Why do children tend to give mom a harder time than they give dad? Is it dad’s deeper voice or his physically larger frame? Does the promise of safety, security, and unconditional love biologically hardwired between mom and child somehow blur the lines between empathy and discipline, between tolerance and intolerance? Whatever it is, whether consciously or unconsciously, children are typically more respectful and obedient with their father than they are with their mother.
Encourage Good Habits & Discourage Bad Habits
Address back talk, disobedience, and inappropriate tone-of-voice; there are no excuses for any of those behaviors. Have age-appropriate conversations about respect, especially how to use manners, proper tone, and short, simple responses. Young children should consistently say, “Please” and “Thank you.” Foster and reinforce good habits while cautioning them against and protecting them from bad habits.
A Father’s Influence
Fathers have profound influence; children are always watching dad, absorbing everything they see. On a deeply elemental level, kids understand dad’s energy towards mom; they internalize tenderness or harshness, calmness or volatility, respect or disrespect. For better or worse, children tend to imitate the attitudes, words, and behaviors they witness from their father. One of dad’s most important duties is to instill in his children that disrespectful or disobedient attitudes, words, or behaviors—towards mom or anyone else—are completely unacceptable.
Don’t Yell & Scream (Especially in Front of the Children)
When parents yell and scream at each other, young children may not fully understand what is happening—they just see the two most important people in their lives at each other’s throats. As primary caregivers, mom and dad are the most influential forces in our kids’ lives; demonstrations of aggressively argumentative behaviors convey that these actions are normal and appropriate. If dad is baiting us into an argument, exercise the self-discipline to respectfully (and subtly) say, “Let’s not fight in front of the kids, let’s pick this conversation back up when we have more privacy.”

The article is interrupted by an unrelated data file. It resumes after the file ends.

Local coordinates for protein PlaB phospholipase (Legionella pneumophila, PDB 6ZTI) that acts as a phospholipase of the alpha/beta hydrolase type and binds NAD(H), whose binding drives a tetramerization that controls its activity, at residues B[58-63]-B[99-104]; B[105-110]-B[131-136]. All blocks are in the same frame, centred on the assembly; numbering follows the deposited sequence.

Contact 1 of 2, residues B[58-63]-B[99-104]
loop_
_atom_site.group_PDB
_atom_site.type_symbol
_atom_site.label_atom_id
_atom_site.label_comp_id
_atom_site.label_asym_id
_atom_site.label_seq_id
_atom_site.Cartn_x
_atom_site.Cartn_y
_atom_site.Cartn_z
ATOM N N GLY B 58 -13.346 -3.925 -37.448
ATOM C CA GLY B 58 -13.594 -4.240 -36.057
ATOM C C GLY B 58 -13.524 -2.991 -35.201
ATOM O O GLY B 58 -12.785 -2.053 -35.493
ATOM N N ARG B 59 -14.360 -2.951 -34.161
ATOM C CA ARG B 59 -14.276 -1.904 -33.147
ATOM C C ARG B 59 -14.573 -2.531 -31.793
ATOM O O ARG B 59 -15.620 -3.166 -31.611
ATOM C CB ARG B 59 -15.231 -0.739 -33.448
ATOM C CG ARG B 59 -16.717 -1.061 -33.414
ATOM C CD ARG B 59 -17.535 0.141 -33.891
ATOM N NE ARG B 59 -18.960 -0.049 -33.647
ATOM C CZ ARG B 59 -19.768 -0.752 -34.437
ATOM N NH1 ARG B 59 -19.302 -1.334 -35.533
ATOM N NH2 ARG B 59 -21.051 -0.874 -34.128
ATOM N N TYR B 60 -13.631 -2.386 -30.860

The Fifth Commandment
From the moment we start life on Earth, we are guarded by the most powerful of all the angels—our mother. If so fortunate to still have their mom, children are obligated to show her the honor that she deserves. In Exodus 20:12, the Bible says, “Honor your father and mother. Then you will live a long, full life in the land the Lord your God is giving you.”
Discuss Parenting Strategies with Dad
It takes two parents to properly raise a child. No parent is perfect. We have meetings at work to ensure that as individuals, our organization is working together as a team towards our collective mission. Why shouldn’t mom and dad get together periodically to help each other, whether that’s listening to a particular challenge or collaborating respectfully to shed light on each other’s blind spots?
Reflect on this anonymous note from a mother; share it with the kids to remind them of our unconditional love, and more subtly, their responsibility to reciprocate this love with respect, “I gave birth to you, but you came with no instructions. All I knew was that I loved you long before I ever saw you. You are my child, my life, my dreams for tomorrow. I will always love you and there is nothing that could ever destroy my love for you. I know I make mistakes and for that I am sorry, I do the best I can with what I know. Everything I do for you, I do from love.”
“Honor your father and mother.” This is the first commandment with a promise: If you honor your father and mother, “things will go well for you, and you will have a long life on the earth.”
—Ephesians 6:2-3 NLT
Love is important, but it is respect that is the key to your son’s heart. They never outgrow their need for respect.
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If mom does her job right and raises her son with self-esteem, support, and wisdom, he will become the man she knows he was meant to be. As he grows up, the boy who needs her will simultaneously pushes her away.
PLEASE NOTE: As an Amazon Associate, Mothers Truly Matter earns from qualifying purchases. The information in this post should not be construed as providing specific psychiatric, psychological, or medical advice, but rather to offer readers information to better understand the lives and health of themselves and their children. It is not intended to provide an alternative to professional treatment or to replace the services of a physician, psychiatrist, or psychotherapist.